This is a continuation of Internet Address Hijacking, Spoofing, and Squatting Attacks.
Criminals use hosts connected to the Internet to act as traffic sources, proxies or application servers for spam, phishing, or other criminal activities. These hosts are typically infected with some form of malware and are often elements of a botnet. Irrespective of the intended use by criminals, these hosts need public Internet addresses. While they do have IP addresses assigned to them by public or private network administrators, criminals will often spoof traffic from these hosts using IP addresses other than the intended assigned address. In either case, criminals have strong incentives to do as much as possible to send traffic and receive traffic from hosts under their control.
As an example, consider direct-to-MX spam (Note: A summary of this and other spam techniques can be found at Spam Transmission Methods Explained). Criminals use this technique to send spam directly from infected hosts they control to mail servers whose IP addresses are identified in mail exchange (MX) records in the DNS. The source IP addresses that appear in direct-to-MX spam messages are quickly added to block lists such as the Composite or Exploits Block Lists (CBL, XBL). Investigators use this and other information and work in cooperation with law enforcement and justice systems to disrupt or dismantle spam botnets, or to collect and provide participant system reputation information in various block lists. Such activities threaten the spammers’ livelihoods, so these criminals have altered their tactics to provide greater agility and stealth to their activities.
Rather than relying on the IP addresses assigned to infected hosts by network administrators, criminals have turned to using “someone else’s IP addresses”. Specifically, they take control over blocks of IP addresses, worm their way into the Internet routing system to announce these IP blocks as reachable from an injection point of their choosing, and spam from hosts to which they’ve assigned addresses from these IP blocks. Once they’ve completed a spam campaign, they cease spamming from this insertion point, stop announcing the IP addresses into the routing system, and effectively “disappear”. This could even occur with spammer-owned and operated systems, employing network layer address space that is either unallocated or belonging to other organizations.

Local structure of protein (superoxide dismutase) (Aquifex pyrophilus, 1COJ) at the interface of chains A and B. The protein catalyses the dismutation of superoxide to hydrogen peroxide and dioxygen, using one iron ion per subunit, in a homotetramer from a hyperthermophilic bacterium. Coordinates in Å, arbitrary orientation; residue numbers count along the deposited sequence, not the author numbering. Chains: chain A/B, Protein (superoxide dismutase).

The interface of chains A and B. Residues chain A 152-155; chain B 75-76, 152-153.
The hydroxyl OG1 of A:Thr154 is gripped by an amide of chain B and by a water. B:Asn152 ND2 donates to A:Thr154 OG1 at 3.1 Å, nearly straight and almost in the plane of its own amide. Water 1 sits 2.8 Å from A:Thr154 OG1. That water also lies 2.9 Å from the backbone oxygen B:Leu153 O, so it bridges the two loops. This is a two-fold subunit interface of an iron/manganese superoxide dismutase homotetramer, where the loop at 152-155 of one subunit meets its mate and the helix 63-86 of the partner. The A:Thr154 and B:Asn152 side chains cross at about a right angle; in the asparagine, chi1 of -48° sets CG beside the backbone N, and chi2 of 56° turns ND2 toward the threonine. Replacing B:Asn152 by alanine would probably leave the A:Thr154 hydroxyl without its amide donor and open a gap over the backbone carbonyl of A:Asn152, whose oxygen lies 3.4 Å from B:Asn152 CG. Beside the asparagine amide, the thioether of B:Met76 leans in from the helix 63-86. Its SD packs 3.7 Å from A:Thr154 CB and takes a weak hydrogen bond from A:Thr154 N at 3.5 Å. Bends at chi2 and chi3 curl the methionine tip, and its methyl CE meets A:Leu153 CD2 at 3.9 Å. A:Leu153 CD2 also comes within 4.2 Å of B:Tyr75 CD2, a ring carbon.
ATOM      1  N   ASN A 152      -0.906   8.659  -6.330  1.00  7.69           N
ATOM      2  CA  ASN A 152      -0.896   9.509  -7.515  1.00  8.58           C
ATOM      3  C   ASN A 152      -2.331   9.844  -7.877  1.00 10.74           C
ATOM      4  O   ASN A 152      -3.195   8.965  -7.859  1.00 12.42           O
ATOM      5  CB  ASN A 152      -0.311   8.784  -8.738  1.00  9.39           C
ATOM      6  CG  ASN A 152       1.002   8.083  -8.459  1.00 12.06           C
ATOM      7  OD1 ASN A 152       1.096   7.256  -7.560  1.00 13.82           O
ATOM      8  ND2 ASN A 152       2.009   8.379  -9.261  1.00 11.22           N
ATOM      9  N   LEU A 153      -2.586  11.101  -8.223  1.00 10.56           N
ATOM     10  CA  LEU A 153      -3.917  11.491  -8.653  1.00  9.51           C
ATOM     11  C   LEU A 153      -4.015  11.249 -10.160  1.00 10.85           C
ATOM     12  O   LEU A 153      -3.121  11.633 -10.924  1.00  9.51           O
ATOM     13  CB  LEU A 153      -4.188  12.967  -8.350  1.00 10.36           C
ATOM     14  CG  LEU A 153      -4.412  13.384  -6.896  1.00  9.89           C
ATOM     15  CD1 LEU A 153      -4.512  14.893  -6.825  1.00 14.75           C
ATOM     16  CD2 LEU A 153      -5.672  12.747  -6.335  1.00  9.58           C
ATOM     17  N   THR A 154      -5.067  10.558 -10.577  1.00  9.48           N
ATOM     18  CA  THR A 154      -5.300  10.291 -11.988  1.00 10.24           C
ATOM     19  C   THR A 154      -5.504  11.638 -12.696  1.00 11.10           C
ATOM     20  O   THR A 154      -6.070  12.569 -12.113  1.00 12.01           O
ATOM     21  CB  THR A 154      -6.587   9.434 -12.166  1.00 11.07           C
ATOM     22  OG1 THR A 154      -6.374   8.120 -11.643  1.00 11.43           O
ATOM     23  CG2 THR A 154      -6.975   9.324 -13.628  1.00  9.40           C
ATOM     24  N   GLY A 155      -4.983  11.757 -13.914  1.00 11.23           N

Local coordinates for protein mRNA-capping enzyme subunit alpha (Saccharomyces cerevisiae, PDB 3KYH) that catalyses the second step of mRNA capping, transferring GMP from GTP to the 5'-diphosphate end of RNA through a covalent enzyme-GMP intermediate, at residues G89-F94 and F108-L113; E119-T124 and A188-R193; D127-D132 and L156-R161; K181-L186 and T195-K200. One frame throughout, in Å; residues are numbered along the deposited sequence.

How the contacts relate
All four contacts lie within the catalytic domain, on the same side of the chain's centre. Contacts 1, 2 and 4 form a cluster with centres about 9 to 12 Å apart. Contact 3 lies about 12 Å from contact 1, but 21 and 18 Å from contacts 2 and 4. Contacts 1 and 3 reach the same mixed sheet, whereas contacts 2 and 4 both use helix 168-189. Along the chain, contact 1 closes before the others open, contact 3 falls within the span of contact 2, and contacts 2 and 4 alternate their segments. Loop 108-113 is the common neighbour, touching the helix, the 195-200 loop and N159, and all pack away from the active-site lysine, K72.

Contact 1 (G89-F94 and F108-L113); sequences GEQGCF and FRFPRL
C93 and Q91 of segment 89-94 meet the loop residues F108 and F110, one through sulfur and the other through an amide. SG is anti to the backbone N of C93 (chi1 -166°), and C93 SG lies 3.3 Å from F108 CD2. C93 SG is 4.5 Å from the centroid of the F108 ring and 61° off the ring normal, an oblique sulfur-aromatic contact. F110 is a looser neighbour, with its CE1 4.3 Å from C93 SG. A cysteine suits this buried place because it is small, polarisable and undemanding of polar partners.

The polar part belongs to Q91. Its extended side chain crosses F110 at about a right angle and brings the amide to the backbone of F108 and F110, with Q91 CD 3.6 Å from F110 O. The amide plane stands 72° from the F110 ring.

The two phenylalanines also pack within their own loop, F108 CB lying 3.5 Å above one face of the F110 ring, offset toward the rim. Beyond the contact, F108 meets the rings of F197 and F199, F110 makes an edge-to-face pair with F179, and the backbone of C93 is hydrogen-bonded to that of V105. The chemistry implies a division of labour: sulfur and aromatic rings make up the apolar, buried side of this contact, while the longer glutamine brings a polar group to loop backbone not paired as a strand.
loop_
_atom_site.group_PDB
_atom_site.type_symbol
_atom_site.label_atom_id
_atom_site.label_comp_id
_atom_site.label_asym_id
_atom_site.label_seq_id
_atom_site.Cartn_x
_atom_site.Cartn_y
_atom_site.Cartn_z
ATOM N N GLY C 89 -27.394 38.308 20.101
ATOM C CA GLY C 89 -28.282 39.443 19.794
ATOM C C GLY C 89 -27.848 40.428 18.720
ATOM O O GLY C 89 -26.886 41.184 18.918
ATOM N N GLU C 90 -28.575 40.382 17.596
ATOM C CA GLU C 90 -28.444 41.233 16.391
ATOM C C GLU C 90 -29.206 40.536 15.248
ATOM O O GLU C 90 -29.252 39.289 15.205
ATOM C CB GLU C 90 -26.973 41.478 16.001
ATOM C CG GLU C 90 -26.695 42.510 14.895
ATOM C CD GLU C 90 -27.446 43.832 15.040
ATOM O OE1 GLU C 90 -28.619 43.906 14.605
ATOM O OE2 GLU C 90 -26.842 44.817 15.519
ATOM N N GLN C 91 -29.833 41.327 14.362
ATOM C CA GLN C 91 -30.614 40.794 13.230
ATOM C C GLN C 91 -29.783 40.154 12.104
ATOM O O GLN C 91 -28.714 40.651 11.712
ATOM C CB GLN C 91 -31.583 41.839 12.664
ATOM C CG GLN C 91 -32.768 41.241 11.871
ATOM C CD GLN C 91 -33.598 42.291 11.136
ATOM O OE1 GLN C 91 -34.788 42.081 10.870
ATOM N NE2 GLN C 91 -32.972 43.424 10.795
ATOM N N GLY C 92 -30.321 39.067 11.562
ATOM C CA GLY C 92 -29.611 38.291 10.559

Criminals Obtain and Use IP addresses in Several Ways
The phrase AS hijacking – or more accurately, prefix hijacking – is applied to many scenarios where criminals obtain and use someone else’s IP addresses in this manner. AS refers to Autonomous System, a number that is in the Internet routing system to identify a group of IP networks that operate under a single routing policy. In certain scenarios, the attackers exploit an Autonomous System number (ASN) to abet routing information injection and in such cases, the attackers do impersonate an AS. Labeling all unauthorized route insertion attacks as AS hijacks, however, is inaccurate, and not merely because the phrase calls attention to an AS when the prefix is what matters. What is important to the attacker is that the routing information that is inserted identifies destinations that can be reached via an ASN. Such destinations are represented as IP Prefixes, also known as a CIDR blocks. In all cases, the attacker’s objective is to put the IP addresses where he intends to host criminal activities on the routing “map” – that is, to assert reachability into the inter-domain routing system for the addresses he plans to use to perform nefarious activities.
The term hijacking is also used too generously. Hijacking means that a commodity is taken from a legitimate, authorized owner or registrant by an attacker, and the legitimate party is consequently unable to use that commodity. In certain scenarios, i.e., where traffic that would have otherwise been routed towards a legitimate resource holder is diverted, prefix hijacking does indeed occur. However, the term hijacking is also used in circumstances where spoofing more accurately describes the attack. The distinction is important because in the case of spoofing, the legitimate user may be advertising routes and the attacker may be advertising conflicting routes at the same time; in the hijacking case, the legitimate user may not be advertising at all, or the hijack may prevent from advertising legitimate routing information entirely.
Hijacking is also incorrectly used when an attacker usesASNs or IP Prefixes that are not assigned (not registered through a Regional Internet Registry, RIR) or that are assigned but dormant (not used by the registered party). Such attacks are more characteristically like squatting than spoofing or hijacking.
Attacks that exploit ASNs
I classify attacks that exploit ASNs for malicious activities as hijacking, spoofing, or squatting attacks in several articles that follow. The goal in defining this taxonomy is to call attention to the distinguishing characteristics of each kind of attack and identify measures to possibly mitigate them.